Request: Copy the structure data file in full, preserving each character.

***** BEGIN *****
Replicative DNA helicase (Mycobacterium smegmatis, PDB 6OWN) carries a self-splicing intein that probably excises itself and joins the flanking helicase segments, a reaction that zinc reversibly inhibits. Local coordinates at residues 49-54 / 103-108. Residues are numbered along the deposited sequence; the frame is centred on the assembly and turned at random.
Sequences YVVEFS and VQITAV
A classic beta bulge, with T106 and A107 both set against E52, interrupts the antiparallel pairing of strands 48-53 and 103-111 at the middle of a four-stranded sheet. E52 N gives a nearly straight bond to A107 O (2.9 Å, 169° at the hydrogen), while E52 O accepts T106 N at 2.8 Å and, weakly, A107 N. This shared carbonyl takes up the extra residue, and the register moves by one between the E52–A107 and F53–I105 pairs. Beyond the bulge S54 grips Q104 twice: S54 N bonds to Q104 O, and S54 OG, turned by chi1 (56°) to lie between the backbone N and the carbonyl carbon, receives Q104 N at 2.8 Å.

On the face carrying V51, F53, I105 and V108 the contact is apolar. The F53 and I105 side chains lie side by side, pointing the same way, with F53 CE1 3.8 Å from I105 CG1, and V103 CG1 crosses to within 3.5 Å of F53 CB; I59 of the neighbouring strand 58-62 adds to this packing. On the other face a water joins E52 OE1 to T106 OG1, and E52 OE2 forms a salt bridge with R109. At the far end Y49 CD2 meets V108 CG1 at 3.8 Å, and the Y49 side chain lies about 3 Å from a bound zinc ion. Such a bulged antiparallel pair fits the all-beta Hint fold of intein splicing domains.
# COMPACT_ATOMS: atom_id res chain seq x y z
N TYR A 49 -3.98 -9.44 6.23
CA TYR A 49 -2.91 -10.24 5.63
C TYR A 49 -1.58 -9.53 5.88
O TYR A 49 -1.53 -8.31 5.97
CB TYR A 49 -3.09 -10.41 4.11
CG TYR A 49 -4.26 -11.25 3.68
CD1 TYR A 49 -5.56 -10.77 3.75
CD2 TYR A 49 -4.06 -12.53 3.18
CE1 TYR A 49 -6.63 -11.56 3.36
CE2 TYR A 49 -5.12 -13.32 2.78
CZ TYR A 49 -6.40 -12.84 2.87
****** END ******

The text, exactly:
Replicative DNA helicase (Mycobacterium smegmatis, PDB 6OWN) carries a self-splicing intein that probably excises itself and joins the flanking helicase segments, a reaction that zinc reversibly inhibits. Local coordinates at residues 49-54 / 103-108. Residues are numbered along the deposited sequence; the frame is centred on the assembly and turned at random.
Sequences YVVEFS and VQITAV
A classic beta bulge, with T106 and A107 both set against E52, interrupts the antiparallel pairing of strands 48-53 and 103-111 at the middle of a four-stranded sheet. E52 N gives a nearly straight bond to A107 O (2.9 Å, 169° at the hydrogen), while E52 O accepts T106 N at 2.8 Å and, weakly, A107 N. This shared carbonyl takes up the extra residue, and the register moves by one between the E52–A107 and F53–I105 pairs. Beyond the bulge S54 grips Q104 twice: S54 N bonds to Q104 O, and S54 OG, turned by chi1 (56°) to lie between the backbone N and the carbonyl carbon, receives Q104 N at 2.8 Å.

On the face carrying V51, F53, I105 and V108 the contact is apolar. The F53 and I105 side chains lie side by side, pointing the same way, with F53 CE1 3.8 Å from I105 CG1, and V103 CG1 crosses to within 3.5 Å of F53 CB; I59 of the neighbouring strand 58-62 adds to this packing. On the other face a water joins E52 OE1 to T106 OG1, and E52 OE2 forms a salt bridge with R109. At the far end Y49 CD2 meets V108 CG1 at 3.8 Å, and the Y49 side chain lies about 3 Å from a bound zinc ion. Such a bulged antiparallel pair fits the all-beta Hint fold of intein splicing domains.
# COMPACT_ATOMS: atom_id res chain seq x y z
N TYR A 49 -3.98 -9.44 6.23
CA TYR A 49 -2.91 -10.24 5.63
C TYR A 49 -1.58 -9.53 5.88
O TYR A 49 -1.53 -8.31 5.97
CB TYR A 49 -3.09 -10.41 4.11
CG TYR A 49 -4.26 -11.25 3.68
CD1 TYR A 49 -5.56 -10.77 3.75
CD2 TYR A 49 -4.06 -12.53 3.18
CE1 TYR A 49 -6.63 -11.56 3.36
CE2 TYR A 49 -5.12 -13.32 2.78
CZ TYR A 49 -6.40 -12.84 2.87